I have written before about the intricacies of the Order of the Garter. Although it technically has only one grade (in contrast to the Bath which has three, or the British Empire which has five), there are many finely differentiated categories of membership. It is traditionally said that the order is limited to twenty-four knights companion at a time, but of course the reigning monarch himself is always the sovereign of the order (and all others), so really it was twenty-five. Then the Princes of Wales had automatic membership, so it was twenty-six. On top of that, George III in 1786 created the separate status of “royal knight”, so that his unusually large brood of sons could be installed without crowding out everybody else. In 1813 a further category of “stranger knight” was instituted so as to allow the appointment of supernumerary foreign members.
The position of female members is even more complicated. From the time of Richard II it was common to appoint ladies of the order, though even after many years I am still unsure as to their exact status and function. The last such lady appointed was Margaret Beaufort, Henry VII’s mother, in 1488. After that the installation of women to the order was discontinued completely, and for the next four hundred years the only women to wear the Garter robes were the queens regnant. After Victoria’s passing her son Edward VII, her grandson George V and her great-grandson George VI each installed their consorts as royal ladies by special statute. The Princess Elizabeth was also made a royal lady in 1947 and the stranger category came to include foreign female monarchs. From 1987 the statues were altered to allow non-royal women to be Ladies Companion of the order on the same basis as the non-royal men, the first example being the Duchess of Norfolk in 1990.
Wikipedia’s list of members for the order took pains to colour-code and differentiate between the different categories of membership. Curiously, while the modern ladies from Queen Alexandra onwards were all included, the medieval ladies were omitted. Long ago there had been a separate smaller page listing them, but it had been deleted on the recommendation to merge with the larger list. For unknown reasons that merger was never actually carried out, so that the medieval ladies were simply forgotten.
Yesterday, with the aid of one other editor, I worked to correct that problem. The sixty-four Garter ladies of the fourteenth and fifteenth centuries are now included in the table with their own colour code and numbering. For completeness, I have also added entries for those monarchs who were not already members of the order prior to accession.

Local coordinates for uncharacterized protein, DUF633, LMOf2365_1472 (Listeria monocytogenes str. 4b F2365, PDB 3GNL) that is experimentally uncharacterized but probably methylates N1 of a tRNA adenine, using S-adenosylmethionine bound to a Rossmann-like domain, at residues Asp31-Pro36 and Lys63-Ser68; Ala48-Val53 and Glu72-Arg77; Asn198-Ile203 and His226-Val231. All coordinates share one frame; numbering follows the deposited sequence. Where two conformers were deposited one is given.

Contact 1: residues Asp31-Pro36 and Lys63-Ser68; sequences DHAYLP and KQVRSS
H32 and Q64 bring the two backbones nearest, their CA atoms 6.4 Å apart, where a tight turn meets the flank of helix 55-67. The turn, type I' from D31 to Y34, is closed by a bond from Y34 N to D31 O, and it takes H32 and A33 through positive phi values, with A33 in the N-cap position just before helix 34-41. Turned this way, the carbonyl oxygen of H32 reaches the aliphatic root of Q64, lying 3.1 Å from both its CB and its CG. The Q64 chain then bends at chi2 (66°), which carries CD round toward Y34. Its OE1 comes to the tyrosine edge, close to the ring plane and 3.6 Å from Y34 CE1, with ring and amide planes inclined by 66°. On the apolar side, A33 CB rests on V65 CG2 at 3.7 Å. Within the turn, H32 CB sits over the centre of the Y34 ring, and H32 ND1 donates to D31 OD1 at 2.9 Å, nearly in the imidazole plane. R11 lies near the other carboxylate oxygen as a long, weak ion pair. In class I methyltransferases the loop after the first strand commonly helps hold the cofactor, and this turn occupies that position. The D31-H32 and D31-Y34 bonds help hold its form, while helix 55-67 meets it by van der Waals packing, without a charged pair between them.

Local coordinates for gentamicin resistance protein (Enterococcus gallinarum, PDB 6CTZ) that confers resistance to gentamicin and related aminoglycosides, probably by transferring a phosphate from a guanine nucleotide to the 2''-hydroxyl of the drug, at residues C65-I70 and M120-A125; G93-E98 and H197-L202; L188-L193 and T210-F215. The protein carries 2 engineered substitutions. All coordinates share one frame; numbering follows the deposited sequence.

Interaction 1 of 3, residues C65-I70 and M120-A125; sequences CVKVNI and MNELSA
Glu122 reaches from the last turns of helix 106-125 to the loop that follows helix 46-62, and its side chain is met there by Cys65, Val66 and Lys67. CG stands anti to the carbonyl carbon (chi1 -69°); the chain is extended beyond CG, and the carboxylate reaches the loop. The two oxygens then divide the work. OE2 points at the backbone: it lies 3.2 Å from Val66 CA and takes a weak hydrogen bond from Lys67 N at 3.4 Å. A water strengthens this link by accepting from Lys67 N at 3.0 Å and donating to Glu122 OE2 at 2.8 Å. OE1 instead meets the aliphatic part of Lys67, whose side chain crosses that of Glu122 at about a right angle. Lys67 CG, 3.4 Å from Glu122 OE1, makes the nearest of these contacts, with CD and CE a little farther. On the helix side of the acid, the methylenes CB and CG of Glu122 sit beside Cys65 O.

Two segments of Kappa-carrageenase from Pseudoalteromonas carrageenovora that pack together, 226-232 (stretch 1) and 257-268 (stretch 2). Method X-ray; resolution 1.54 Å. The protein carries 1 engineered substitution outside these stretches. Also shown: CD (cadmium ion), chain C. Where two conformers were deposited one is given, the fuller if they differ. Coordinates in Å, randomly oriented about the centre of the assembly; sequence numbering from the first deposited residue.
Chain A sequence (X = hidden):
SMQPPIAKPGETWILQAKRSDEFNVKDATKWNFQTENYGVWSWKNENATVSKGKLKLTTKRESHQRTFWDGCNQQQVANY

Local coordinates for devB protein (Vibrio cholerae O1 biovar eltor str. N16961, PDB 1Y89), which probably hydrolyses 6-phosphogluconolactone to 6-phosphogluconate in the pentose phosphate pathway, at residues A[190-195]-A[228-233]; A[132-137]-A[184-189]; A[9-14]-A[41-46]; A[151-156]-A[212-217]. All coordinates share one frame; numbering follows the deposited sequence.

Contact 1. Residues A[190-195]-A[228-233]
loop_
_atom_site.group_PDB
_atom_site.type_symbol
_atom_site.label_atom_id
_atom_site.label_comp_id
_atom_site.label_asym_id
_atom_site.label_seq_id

Having finished that task, I then wondered if the page for the Order of the Thistle – Scotland’s Garter equivalent – would need a similar refurbishment. The list page I found was of a very different table design to that used for the Garter, or indeed the other chivalric orders, bearing sharp black borders around cells and being organised by century instead of by monarch. It took just over a day to completely convert the content to the more usual format. On the one hand, the Thistle has fewer categories than the Garter – sixteen knights brethren and supernumerary extra knights. On the other, the list did not differentiate one type of member from the other in the way that the Garter’s did, so in many cases guesswork was required and it is likely that the whole numbering system will need to be redone at some point to account for any I’ve missed.
While going through this, I received a notice that I had been granted access to the Wikipedia Library. This was intriguing, for it was an innocuous, easy-to-miss announcement of what turned out to be quite an important perk of being an editor. According to a video I found from last summer, the library has actually been around for about a decade, but until recently there was no systematic effort to advertise it, and so the vast majority of eligible members (including me) had no clue it existed. Having only discovered the resource today I cannot yet report on how useful it will be, but it looks promising so far.
It’s not all good news – for a long time I have been vexed by the positioning of “Sir” and “Dame” in the infoboxes of such subjects as are entitled to them. I prefer them to be in the name field, rather than among the honorific prefixes. Previously this appeared to be the consensus among the editors who frequented the articles of knighted politicians and civil servants, though not necessarily those of actors and musicians, with only a small number of persistent miscreants persisting otherwise. A fortnight ago this was discussed and my contribution was sought. It appeared that my stance was going to win out, but when the matter went to vote my supporters were rarely to be seen. We’re doomed to ugly box-headers for the forseable future, one supposes.